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Automotive Recycler

You already know how to help the environment when you're done with the newspaper, right? Just drop it in the recycling bin, and off it goes for future use. But have you ever thought about things that are too big to fit in the recycling container? What about cars, trucks and motorcycles?

Automotive recyclers take run-down vehicles and reuse their parts and fluids.

Hazardous and recyclable fluids, like antifreeze and oil, are properly drained and recycled. In a full-service facility, the vehicle is then taken apart. Undamaged parts are cleaned, tested, inventoried and stored in a warehouse until sold.

In a self-service business, the vehicle is stored. Customers buy what they want from it. They remove parts themselves or with the help of a staff member.

That's also good news for people looking for auto parts. Automotive recyclers sell quality parts to wholesale and retail customers for up to 50 percent less than similar new parts.

Ginny Whelan is the chief executive officer of her own recycling business. She says the automotive recycling industry began after the Second World War. A shortage of automotive parts created a need.

"Since then, we have actually been the pioneers of recycling," says Whelan. "Our industry has been very successful in adapting to the needs of the marketplace."

Whelan started out in education as a teacher. But a family connection brought her into the automotive recycling business.

"I took the business over from my father. I have a degree in education, and coming to this industry, I faced a lot of obstacles because there are not a lot of women in the industry at the level of ownership.

"In the early 1980s, the business was shifting to computerization, and that helped to level the playing field between men and women," she adds. Computer skills, customer service and sales skills became as important as knowing what goes on under the hood of a car.

Whelan now owns several franchises in the U.S. and Canada.

"A franchised operation provides one standard of warranties, quality assurance and employees who all receive the same benefits and work for the same company, even though they are in many different locations," says Whelan.

She encourages students and other people who are considering this as a career path to visit their local recycler. Talk to them about what they do, and see the facilities.

"There are so many career opportunities in this field, depending on what you are interested in. We have marketing specialists, accountants, salespeople, environmental consultants [and] a technical support team, all of whom are equally important to the success of the business," she says.

Herb Lieberman and Phil Sheppard also encourage people to learn more about their industry. Both are members of the Automotive Recyclers Association. Lieberman has been the president for the last year. Sheppard will take over as president next year.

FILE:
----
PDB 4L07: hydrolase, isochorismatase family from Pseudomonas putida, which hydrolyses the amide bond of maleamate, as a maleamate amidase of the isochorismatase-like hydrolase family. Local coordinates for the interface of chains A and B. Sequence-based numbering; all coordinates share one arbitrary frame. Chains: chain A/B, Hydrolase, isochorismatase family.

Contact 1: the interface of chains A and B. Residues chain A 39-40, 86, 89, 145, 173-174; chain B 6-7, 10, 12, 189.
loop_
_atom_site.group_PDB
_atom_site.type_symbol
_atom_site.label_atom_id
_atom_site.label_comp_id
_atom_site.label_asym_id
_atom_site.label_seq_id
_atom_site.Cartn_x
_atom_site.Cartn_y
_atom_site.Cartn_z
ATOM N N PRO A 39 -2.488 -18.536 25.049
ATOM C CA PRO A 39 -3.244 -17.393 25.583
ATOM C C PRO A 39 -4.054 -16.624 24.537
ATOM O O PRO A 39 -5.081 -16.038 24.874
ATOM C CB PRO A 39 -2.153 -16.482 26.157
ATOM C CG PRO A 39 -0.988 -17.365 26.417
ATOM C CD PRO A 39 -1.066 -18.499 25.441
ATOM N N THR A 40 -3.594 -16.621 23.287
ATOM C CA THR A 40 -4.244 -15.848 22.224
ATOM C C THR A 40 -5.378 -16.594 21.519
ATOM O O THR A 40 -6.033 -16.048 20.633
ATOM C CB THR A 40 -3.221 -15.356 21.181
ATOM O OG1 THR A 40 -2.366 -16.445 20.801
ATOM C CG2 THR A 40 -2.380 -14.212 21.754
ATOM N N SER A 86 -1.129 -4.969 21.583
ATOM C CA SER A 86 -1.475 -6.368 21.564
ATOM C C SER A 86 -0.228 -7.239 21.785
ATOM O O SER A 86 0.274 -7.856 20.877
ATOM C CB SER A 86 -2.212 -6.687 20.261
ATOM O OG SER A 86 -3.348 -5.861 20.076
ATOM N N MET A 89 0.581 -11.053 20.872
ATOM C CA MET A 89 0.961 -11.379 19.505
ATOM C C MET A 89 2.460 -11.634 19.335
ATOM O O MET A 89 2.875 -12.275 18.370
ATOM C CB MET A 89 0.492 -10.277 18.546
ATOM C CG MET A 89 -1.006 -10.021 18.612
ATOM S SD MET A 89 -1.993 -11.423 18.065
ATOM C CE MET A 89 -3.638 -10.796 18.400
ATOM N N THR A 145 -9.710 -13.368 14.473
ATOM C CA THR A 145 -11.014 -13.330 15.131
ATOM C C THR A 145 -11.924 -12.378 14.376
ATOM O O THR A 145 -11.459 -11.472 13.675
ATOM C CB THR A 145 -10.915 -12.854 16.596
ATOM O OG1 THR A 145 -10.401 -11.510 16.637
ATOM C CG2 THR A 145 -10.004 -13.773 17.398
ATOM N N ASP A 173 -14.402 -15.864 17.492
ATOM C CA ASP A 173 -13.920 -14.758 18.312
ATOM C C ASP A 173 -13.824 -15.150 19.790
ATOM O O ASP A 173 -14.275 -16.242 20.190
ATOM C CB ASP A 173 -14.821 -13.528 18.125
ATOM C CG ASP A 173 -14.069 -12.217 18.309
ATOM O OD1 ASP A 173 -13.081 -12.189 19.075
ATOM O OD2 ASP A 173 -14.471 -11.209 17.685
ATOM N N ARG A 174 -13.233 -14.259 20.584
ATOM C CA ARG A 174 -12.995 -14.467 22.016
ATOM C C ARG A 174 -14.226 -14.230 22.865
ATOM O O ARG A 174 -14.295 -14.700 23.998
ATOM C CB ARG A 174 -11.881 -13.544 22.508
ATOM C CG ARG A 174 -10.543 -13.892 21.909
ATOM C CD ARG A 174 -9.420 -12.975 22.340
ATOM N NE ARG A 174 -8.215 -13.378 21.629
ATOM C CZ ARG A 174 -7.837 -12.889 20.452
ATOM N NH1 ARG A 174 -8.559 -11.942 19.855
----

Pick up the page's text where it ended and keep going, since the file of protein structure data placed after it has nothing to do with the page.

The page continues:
Lieberman and Sheppard agree that the public doesn't seem to understand what automotive recycling is all about. That could be because of the history of this field.

"Historically, [our businesses] were junkyards with oil and grease running out from under the fence. That has changed drastically in the last 25 years," says Lieberman.

"Basically, someone held a mirror up to our industry, and we realized that we needed to make a change. Now you can visit businesses that are beautifully landscaped with clean washrooms and computers everywhere."

Sheppard owns and operates a self-serve automotive recycling business.

"This is a great industry to get involved in. There is job security and good wages, with the opportunity for a really good income. We offer our employees all the extras, like a health and retirement plan and profit sharing," says Sheppard.

Many people get involved in this type of business through a family connection. It's a good way to learn the ropes.

The automotive recycling industry has adapted to many changes over the years. Vehicles change from year to year. That means new and different parts all the time.

Manufacturers are seeing the importance of recycling and may become more involved in the operations as well. This may mean increased competition. Also, environmental regulations are constantly changing.

Starting a business in this area involves quite a bit of money up front. Whelan estimates that it would cost $250,000 at the beginning to buy computers, inventory and the necessary tools to take vehicles apart.

Sheppard says that starting an automotive recycling business takes a good investment, a lot of time and strong business, people, computer and organizational skills.

Many automotive recyclers are staying open for longer hours. Depending on the employment laws in your area, this could be a great opportunity for a part-time job.

Whelan and Sheppard suggest you take courses in business, entrepreneurship, technology and technical classes to prepare for the field.


Automotive Recyclers Association
Represents the industry
Read about running your own business

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OCAP believes that financial literacy and understanding the financial aid process are critical aspects of college planning and student success. OCAP staff who work with students, parents, educators and community partners in the areas of personal finance education, state and federal financial aid, and student loan management do not provide financial, investment, legal, and/or tax advice. This website and all information provided is for general educational purposes only, and is not intended to be construed as financial, investment, legal, and/or tax advice.